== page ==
2 Pages(500 words)Essay
Anishinaabe Change Maker
...Anishinaabe Change Maker My Change Maker My Anishinaabe change maker is Maria Campbell. As a young man, Campbell qualifies to be my favorite and most admirable change maker who should be my role model. Unlike the rest of the people, she was a far-sighted personality who could see a lot of things that if properly utilized, would positively transform the lives of the people in her society. Campbell is a woman who was born in Athlone, Edmonton in April, 1940. After leading a simple life as an ordinary Canadian, Campbell struggled to eventually become an outstanding playwright, film maker, broadcaster and a distinguished elder. As an aboriginal, Campbell was born at a time when the native populations were still struggling to live... in the...
3 Pages(750 words)Essay
Anishinaabe change maker
...Anishinaabe Change Maker-Winona LaDuke In layman terms, Anishinaabe de s the composition of Odawa, Ojibwa as well as Algonquin nations often perceived as ‘smaller’ in comparison with other cultures (Tyson and KaaVonia 55). Despite being lowery perceived, on a traditional viewpoint Anishinaabe were good people with a meaning and a moral obligation. This paper reviews the contribution of Winona LaDuke, an Ojibwa, who as an author, economist and an environmentalist endeavored to bring a change in preservation of tribal lands as well as seeing sustainable development as a practice was observed. Much has been borrowed from her scholarly work as well as joint writing that...
2 Pages(500 words)Term Paper
Anishinaabe social movements
...Anishinabe Social Movements Introduction Anishinabe is the native people of Canada and America. Anishinabe otherwise commonly known as the Ojibwa resided in the Northern of the United States and south of Canada. They majorly occupied areas in Michigan, Wisconsin, Minnesota, North Dakota, and Ontario. According the people, Anishinabe means “human being”. There are those who use Ojibwa as their native language though the majority use English as their second language. Some of them are also known to speak the Algonquian language as they have close relations with Ottawa and Potawatomi Indians. Brief History of the Anishinabe Efforts by the Canadian government to resettle the Anishinabe...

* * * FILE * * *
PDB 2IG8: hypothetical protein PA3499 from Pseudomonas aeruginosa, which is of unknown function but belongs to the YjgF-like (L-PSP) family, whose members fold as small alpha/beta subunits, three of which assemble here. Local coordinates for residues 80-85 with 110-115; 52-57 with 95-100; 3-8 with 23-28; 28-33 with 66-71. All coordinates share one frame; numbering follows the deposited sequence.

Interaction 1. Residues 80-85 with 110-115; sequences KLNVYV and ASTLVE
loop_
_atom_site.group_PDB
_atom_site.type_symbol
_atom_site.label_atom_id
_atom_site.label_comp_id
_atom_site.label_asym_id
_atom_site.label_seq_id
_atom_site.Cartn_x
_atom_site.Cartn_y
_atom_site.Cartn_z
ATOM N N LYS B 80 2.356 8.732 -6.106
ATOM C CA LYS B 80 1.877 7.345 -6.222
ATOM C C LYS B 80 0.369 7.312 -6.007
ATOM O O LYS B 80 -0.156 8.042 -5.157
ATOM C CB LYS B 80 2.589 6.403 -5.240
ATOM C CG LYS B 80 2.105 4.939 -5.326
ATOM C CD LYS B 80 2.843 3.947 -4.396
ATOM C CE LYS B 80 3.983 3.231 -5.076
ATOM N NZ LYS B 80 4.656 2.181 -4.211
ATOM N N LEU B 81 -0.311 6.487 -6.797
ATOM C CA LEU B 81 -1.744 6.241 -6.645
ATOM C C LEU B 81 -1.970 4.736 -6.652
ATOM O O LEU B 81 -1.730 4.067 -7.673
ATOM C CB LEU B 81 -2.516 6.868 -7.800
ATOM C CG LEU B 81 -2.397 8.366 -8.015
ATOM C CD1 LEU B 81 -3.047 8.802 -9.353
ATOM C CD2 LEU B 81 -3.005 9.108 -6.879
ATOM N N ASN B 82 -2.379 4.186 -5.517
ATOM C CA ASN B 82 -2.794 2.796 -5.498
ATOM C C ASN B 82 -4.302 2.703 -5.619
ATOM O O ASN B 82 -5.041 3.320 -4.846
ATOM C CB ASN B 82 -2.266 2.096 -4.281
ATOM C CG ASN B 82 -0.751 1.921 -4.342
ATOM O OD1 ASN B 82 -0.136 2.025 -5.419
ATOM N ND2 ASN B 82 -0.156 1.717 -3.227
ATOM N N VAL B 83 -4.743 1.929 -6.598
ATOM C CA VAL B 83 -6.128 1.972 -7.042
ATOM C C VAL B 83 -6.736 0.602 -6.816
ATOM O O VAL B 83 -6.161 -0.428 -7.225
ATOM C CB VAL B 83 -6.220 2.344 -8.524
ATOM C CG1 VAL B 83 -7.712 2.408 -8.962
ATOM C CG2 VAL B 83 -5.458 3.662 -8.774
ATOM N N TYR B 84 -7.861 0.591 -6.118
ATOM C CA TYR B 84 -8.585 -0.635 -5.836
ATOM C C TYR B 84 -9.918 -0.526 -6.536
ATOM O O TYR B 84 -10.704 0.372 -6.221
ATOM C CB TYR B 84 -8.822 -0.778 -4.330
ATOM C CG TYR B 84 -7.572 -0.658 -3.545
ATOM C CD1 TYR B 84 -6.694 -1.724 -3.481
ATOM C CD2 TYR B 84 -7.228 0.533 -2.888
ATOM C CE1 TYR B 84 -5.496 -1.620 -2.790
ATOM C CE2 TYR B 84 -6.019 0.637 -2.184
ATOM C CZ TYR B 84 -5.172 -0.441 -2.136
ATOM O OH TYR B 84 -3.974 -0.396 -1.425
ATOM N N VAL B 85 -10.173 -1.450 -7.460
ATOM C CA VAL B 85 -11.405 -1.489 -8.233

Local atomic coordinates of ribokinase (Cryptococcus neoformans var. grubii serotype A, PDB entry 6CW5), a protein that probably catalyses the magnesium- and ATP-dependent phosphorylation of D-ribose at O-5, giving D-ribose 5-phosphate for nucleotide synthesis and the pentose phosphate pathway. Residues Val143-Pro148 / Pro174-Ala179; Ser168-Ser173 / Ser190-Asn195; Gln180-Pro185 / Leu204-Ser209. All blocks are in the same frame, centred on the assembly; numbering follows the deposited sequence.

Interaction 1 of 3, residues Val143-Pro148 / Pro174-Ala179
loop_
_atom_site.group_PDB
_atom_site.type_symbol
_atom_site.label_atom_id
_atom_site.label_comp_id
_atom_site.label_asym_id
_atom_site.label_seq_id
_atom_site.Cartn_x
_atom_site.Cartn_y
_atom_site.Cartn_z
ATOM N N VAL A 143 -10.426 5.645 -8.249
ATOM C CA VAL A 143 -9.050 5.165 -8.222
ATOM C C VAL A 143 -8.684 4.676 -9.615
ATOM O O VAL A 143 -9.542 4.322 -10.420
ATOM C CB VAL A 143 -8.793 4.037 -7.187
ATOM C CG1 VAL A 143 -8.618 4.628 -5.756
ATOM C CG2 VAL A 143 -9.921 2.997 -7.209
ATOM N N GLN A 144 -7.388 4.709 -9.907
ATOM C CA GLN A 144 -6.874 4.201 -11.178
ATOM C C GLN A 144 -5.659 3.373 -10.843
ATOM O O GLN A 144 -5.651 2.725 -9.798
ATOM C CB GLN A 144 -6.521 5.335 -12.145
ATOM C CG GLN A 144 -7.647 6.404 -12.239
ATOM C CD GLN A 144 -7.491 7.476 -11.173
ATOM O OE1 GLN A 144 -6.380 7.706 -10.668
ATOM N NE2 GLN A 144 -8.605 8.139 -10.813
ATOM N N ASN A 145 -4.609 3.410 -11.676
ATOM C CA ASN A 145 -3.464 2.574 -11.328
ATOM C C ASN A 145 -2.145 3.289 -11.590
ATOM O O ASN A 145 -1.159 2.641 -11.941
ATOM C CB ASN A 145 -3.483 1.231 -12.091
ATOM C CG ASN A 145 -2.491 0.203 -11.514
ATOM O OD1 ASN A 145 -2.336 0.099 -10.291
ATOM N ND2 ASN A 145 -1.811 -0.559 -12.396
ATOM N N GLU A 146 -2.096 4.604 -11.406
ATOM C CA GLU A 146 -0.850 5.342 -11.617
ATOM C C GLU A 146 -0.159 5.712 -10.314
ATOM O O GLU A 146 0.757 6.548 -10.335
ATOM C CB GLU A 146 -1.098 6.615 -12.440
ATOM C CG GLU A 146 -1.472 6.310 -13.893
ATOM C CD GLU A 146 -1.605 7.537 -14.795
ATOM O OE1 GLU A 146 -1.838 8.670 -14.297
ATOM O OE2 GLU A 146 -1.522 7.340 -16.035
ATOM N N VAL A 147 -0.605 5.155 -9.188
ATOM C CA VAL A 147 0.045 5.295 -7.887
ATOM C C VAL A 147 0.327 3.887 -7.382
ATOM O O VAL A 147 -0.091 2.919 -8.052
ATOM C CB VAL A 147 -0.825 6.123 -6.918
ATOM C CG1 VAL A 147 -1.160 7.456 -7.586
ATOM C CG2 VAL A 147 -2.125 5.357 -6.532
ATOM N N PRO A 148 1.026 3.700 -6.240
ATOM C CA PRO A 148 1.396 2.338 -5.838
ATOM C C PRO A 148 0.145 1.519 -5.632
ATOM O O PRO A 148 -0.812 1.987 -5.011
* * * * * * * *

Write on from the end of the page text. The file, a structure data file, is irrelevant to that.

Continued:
5 Pages(1250 words)Essay
Creation Myth, Religious and Cultural Traditions of Anishinaabe People
...Creation Myth, Religious and Cultural Traditions of Anishinaabe PeopleAnishinaabe is a unique group of people in the American continent. Currently, this group constitutes the second largest tribe in North America. Due to their large numbers, this group is widely spread out in five states in America. Anishinaabes are widely known for their various myths and unique cultural and religious practices across the world. Consequently, various talented and creative authors have detailed and informative books and articles on the myths and religious traditions of Anishinaabe tribe. Benton-Banai is the perfect example of a writer who has a...
5 Pages(1250 words)Essay
sponsored ads
We use cookies to create the best experience for you. Keep on browsing if you are OK with that, or find out how to manage cookies.
Let us find you another Essay on topic Anishinaabe People for FREE!
logo footer
Contact us:
+16312120006
Contact Us Now
FREE Mobile Apps:
  • StudentShare App Store
  • StudentShare Google play
  • About StudentShare
  • Testimonials
  • FAQ
  • Blog
  • Free Essays
  • New Essays
  • Essays
  • Miscellaneous
  • The Newest Essay Topics
  • Index samples by all dates
Join us:
Contact Us